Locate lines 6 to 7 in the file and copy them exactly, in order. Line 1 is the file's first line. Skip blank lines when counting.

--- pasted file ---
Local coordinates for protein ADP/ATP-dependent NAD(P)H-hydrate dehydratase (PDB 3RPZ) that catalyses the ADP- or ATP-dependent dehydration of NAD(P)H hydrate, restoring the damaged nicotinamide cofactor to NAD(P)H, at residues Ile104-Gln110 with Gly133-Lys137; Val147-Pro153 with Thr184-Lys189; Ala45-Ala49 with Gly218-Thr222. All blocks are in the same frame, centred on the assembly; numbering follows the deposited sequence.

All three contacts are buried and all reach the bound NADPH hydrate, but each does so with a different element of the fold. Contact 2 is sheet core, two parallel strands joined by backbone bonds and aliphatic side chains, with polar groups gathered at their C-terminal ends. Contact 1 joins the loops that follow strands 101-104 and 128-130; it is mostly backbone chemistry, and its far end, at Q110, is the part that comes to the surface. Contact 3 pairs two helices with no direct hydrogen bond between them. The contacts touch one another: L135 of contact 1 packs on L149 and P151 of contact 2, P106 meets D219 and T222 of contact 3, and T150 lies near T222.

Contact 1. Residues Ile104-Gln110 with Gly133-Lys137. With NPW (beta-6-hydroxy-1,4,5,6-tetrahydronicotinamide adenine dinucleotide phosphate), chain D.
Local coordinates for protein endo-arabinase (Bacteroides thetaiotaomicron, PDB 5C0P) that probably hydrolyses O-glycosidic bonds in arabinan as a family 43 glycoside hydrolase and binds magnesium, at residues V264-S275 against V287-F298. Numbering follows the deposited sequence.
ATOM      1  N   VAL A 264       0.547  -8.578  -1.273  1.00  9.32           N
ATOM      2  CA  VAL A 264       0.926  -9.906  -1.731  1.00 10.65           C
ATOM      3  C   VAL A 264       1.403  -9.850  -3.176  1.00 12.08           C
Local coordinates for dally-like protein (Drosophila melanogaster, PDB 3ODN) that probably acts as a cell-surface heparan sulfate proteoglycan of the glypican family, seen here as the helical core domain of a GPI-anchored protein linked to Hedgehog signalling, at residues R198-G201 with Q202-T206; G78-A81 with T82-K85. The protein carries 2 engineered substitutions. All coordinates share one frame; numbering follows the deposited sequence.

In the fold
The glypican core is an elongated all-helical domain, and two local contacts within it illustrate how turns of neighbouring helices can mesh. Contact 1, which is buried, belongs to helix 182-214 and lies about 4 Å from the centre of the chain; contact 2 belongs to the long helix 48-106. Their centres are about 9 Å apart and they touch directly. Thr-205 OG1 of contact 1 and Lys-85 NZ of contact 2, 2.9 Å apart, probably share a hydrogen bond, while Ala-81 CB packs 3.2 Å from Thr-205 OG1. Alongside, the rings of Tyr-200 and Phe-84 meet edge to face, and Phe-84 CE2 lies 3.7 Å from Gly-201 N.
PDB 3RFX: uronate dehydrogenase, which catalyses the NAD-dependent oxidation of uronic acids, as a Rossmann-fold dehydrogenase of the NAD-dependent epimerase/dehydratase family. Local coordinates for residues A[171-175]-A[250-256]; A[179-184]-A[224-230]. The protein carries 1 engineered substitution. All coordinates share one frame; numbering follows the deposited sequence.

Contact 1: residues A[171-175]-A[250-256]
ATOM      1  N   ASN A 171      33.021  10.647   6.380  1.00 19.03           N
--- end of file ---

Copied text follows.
ATOM      2  CA  VAL A 264       0.926  -9.906  -1.731  1.00 10.65           C
ATOM      3  C   VAL A 264       1.403  -9.850  -3.176  1.00 12.08           C